Aren’t All Strawberries Red & Why Do They Have Seeds on the Outside?
Nope! Some strawberries are white. There are actually several varieties of white strawberries that ripen and never turn red. Two of the most common varieties of white strawberries are white subspecies of Fragaria vesca (also known as the Alpine strawberry) and Fragaria chiloensis (also known as the Beach, Coastal, Chilean, or South American strawberries). They are grown in many areas and can be found in some stores or ordered online direct from nurseries that grow them.
While white strawberries from the true species Fragaria vesca and Fragaria chiloensis will grow true from seed, other varieties of white strawberries are the result of hybrids. For example, pineberries are a Fragaria x ananassa hybrid that result in a white strawberry with a taste that some believe is a mixture between strawberry and pineapple.
Another white strawberry hybrid is the rare White Jewel (also known as Shiroi Houseki) created recently by Yasuhito Teshima from Japan. The result of years of cross-breeding varieties under special low-light conditions, the White Jewel is larger and whiter than other specialty breeds of white strawberries in Japan.
Want to try a White Jewel? It’s going to cost you! They sell for about $10 each and can be found in department stores rather than grocery stores. They’re usually bought by the Japanese as special gifts rather than a sweet treat to eat at home.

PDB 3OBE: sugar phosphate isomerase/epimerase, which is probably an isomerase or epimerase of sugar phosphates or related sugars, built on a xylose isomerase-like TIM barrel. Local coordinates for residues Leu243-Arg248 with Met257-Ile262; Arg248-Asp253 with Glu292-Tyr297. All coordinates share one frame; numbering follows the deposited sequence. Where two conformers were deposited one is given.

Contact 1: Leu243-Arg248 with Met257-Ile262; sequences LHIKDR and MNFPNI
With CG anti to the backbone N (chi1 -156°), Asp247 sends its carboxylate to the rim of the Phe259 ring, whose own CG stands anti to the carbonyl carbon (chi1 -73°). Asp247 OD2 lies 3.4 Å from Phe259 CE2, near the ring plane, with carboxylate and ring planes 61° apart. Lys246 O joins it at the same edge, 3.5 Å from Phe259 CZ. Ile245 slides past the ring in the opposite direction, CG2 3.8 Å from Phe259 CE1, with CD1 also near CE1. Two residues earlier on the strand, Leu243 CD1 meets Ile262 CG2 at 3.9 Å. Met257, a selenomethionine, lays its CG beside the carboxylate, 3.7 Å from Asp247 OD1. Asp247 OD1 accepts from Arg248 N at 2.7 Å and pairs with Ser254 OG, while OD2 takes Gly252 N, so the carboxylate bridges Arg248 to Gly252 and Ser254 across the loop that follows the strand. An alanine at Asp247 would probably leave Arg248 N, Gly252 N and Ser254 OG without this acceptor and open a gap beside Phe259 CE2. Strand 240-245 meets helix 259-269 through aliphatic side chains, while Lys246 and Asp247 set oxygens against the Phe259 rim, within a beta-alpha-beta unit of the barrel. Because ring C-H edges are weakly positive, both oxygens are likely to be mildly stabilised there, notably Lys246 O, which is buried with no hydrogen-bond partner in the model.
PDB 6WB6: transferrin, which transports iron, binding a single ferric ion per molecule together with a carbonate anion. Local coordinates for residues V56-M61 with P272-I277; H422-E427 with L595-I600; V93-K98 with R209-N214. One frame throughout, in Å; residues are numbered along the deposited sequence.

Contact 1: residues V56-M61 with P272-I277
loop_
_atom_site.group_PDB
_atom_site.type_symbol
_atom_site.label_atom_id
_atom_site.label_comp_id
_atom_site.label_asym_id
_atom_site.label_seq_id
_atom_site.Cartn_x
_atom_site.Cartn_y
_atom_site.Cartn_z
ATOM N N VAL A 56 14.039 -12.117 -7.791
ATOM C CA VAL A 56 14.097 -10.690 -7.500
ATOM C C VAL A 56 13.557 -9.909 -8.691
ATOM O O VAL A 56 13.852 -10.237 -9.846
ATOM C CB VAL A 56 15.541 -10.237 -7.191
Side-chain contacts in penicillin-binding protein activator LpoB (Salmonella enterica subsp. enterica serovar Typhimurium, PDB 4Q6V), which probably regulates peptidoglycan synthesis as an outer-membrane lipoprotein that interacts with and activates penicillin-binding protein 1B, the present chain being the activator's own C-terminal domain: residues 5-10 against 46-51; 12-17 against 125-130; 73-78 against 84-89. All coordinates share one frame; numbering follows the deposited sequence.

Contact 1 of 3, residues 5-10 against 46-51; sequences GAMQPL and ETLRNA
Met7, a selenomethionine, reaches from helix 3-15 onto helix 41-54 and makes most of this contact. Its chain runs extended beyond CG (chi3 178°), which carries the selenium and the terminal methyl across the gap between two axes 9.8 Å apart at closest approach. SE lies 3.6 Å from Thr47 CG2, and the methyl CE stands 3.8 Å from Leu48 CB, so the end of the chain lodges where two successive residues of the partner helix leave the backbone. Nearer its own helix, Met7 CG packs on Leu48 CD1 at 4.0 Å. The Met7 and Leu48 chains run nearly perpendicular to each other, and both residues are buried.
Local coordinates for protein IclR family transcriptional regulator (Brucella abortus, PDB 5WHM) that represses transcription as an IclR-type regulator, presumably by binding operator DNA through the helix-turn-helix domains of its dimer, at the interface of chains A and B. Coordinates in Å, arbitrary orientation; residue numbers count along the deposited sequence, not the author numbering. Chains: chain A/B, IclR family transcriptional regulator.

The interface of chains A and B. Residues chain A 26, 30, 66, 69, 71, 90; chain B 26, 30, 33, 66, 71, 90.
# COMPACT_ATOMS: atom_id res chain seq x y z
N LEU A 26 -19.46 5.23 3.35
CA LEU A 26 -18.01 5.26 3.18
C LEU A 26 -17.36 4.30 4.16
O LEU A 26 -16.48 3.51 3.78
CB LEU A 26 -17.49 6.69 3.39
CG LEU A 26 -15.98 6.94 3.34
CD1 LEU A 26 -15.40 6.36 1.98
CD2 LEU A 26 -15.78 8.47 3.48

So what makes white strawberries white? The answer lies in what they lack. Regular red strawberries make use of a special ripening protein called Fragaria allergen A1 (or Fra a1) to turn from white to red when they ripen. White strawberries contain very little to no Fra a1, which means they ripen but stay white. The protein they lack is also the protein primarily responsible for strawberry allergies. As a result, some individuals with strawberry allergies can eat white strawberries without any problems.
Technically, what we think of as a strawberry is an enlarged part of the plant called the “receptacle,” which is located adjacent to the part of the plant called the “stamen.” Usually, a fruit develops from the ovaries of a flower.
Most scientists — and all cooks — still consider strawberries to be fruits, though. Sometimes strawberries are called “aggregateaccessory fruits” since the part we eat comes from the part that holds the ovaries instead of the ovaries themselves. Scientifically, the strawberry belongs to the genus Fragraria, which makes it a close relative to the rose.
The “seeds” you see on the outside of a strawberry are actually the plant’s ovaries and are called “achenes.” Each “seed” is technically a separate fruit that has a seed inside of it. Despite all this confusion about strawberry seeds, most strawberries are not actually grown from seeds! As strawberry plants grow, they send out thin growths called “runners” or “clones.” These runners look like strings. When they reach the ground, they send roots into the soil. The roots produce new strawberry plants.